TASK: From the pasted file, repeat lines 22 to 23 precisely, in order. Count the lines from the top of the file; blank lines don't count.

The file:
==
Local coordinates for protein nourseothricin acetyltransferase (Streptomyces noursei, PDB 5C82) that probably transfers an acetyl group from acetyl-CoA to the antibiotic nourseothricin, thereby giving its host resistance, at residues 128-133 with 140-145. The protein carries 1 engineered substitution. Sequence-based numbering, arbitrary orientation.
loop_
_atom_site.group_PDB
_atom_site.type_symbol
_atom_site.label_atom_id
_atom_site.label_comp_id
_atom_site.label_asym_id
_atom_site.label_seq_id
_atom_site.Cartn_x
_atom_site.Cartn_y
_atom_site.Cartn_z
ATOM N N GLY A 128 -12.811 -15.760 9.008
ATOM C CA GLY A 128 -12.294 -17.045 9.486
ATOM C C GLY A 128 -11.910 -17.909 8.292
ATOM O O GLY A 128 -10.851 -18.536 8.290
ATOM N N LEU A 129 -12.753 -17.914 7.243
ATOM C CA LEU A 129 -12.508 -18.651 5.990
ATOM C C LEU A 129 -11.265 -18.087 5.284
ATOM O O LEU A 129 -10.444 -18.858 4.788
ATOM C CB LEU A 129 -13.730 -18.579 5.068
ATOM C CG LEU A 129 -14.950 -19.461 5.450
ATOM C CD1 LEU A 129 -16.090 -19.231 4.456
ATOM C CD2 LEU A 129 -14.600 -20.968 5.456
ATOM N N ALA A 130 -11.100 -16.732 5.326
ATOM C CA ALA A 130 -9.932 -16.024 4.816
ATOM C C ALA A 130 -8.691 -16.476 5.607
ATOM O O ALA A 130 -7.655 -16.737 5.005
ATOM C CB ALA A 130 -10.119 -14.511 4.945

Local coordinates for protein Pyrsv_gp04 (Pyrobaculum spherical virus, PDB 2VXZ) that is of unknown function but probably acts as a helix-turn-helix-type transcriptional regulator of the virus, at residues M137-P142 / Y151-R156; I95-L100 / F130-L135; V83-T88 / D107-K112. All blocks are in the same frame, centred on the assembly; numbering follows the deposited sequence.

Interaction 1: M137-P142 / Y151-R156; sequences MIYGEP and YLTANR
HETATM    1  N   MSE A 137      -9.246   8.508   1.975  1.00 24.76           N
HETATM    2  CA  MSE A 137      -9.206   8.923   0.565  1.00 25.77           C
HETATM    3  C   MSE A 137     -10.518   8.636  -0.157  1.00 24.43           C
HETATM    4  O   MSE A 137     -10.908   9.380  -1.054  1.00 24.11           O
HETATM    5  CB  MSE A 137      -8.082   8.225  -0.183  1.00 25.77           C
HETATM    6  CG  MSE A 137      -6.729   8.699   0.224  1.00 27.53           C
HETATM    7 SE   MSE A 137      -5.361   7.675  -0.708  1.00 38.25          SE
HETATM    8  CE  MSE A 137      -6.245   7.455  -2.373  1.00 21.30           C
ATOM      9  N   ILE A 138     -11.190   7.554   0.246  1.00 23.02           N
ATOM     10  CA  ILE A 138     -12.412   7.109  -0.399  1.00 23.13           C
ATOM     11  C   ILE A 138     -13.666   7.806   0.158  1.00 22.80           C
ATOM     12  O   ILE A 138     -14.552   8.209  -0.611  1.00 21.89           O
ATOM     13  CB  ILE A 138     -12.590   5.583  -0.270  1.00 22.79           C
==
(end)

ATOM C CD1 LEU A 129 -16.090 -19.231 4.456
ATOM C CD2 LEU A 129 -14.600 -20.968 5.456